Before I get too far into this article, let me promise you I am not going to devolve into man-bashing. That’s not what this is about.

Not today, Emma Stone.

This article identifies—and participates in, IMHO—a layer of problems thicker and more tear-producing than an onion. The article was so revolutionary in its anti-revolution that everyone wanted to respond. (Seriously, Google “strong female characters”–pages and pages of responses to this one article!) I wanted to, too, but it’s taken me till now to know what my response would be. Because I find myself arguing for both sides.

McDougall’s main issue with Strong Female Characters (hereafter, “SFC”) is that they shouldn’t be described as “strong.” They should automatically be strong, and it shouldn’t define their character or role.

To address an issue this complex, we have to rewind and see how we’ve gotten here. One of the most valuable aspects of my undergrad English program was intense critical theory: learning how to read on a deep, comprehensive, and analytic level, pulling in companion texts for everything. While perhaps frustrating and complicated at the time, the lesson is so important: context is everything. “No man is an island,” says John Donne, and indeed, no book is, either.
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Well, maybe except this one.

Every great idea we have is either an action or a reaction to society. Every concept of normalcy—and our decision to participate in it or not—is also a reaction to society.

You, too, can join the group of people wearing this anti-conformity shirt from Zazzle.com. Wait a minute…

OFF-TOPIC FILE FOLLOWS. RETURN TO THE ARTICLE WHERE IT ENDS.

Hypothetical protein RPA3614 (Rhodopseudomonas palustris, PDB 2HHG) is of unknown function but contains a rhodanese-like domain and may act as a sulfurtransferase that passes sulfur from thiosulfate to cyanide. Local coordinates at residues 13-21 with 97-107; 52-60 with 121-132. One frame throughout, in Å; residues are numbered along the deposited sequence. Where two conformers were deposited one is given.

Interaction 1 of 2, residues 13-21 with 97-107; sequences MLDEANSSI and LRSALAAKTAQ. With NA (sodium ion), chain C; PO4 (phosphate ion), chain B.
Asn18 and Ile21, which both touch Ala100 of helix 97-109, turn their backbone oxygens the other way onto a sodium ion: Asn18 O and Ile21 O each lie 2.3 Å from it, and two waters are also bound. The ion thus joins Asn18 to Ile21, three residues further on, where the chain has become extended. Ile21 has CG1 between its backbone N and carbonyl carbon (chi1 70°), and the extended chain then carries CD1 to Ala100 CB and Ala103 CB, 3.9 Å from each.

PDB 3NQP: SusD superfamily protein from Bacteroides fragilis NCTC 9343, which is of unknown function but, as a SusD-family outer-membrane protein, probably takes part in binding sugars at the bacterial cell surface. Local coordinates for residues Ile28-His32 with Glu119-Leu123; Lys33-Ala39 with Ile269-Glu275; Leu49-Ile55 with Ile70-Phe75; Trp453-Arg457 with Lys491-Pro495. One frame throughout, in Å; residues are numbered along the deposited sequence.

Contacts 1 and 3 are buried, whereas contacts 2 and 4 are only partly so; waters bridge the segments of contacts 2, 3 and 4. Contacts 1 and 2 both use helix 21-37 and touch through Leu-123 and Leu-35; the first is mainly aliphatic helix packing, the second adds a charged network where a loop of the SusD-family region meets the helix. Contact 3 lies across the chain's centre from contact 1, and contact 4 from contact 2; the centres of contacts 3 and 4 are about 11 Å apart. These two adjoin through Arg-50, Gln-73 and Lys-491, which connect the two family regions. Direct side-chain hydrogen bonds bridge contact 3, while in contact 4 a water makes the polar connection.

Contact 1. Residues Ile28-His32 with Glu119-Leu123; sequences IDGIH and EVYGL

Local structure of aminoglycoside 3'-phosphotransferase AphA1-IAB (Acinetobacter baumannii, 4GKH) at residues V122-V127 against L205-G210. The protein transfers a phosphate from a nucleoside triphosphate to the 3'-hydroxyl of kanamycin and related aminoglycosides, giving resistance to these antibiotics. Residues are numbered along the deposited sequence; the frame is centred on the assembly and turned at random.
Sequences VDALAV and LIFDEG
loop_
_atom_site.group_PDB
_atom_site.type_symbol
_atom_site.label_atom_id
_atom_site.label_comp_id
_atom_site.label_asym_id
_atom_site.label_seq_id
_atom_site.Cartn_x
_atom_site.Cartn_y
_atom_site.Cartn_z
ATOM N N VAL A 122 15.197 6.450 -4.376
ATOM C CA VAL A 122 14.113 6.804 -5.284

Don’t be disheartened; that doesn’t take any of the greatness away from individual heroism. For what good are heroics, ideas, change, without people to enjoy them?

What I’m saying is that “Strong Female Characters” are a reaction to society. It’s a society that has been largely patriarchal for millennia, where men are “strong” and women are simpering. So if we go back, WAY back, to the beginning of stories, were men described as strong? Beowulf, Hercules? Of course they were. It’s just not as celebrated anymore, because it’s been done. It’s much less unique, now that there are gyms in every neighborhood. And finally, in our modern age, the women are catching up, and it is a beginning of a new kind of storytelling.

In my critical theory class with the brilliant Robert Dale Parker at UIUC, we learned that there are defaults that readers assume, given no details about a character. The default character in Western literature is now, and has been for awhile, the white male. Let me prove my point using Facebook:

The default Facebook profile image, at least when I signed up. Recently, a female version was introduced. And some people think it still looks like a man, albeit a very specific character:

Darth Vader or default female?

A racial debate is a whole other can of worms, and I’m not going to get into that in this post. Yes, the above Facebook guy could be many different races. It’s possible this could be a woman’s haircut, but it would be a “masculine” haircut. However you look at it, the default assumption is male, and it’s a role everyone is trained to slip into without a second thought. Again, I’m not man-bashing here. What could we do, in a language where we’re supposed to use male pronouns to indicate gender neutrality? (They weren’t always–check out Old English’s pronoun table.)

It comes down to stereotypes. The “strong female character” is a backlash against the female characters of days past–who were commonly, let’s face it, weak. (I know there were exceptions, and I love them for it, but I’m talking generalities here.) The SFC is only a stereotype now because our society is hyper-aware of centuries of inequality, and thus writers vehemently tend to avoid “weak” by creating the opposite.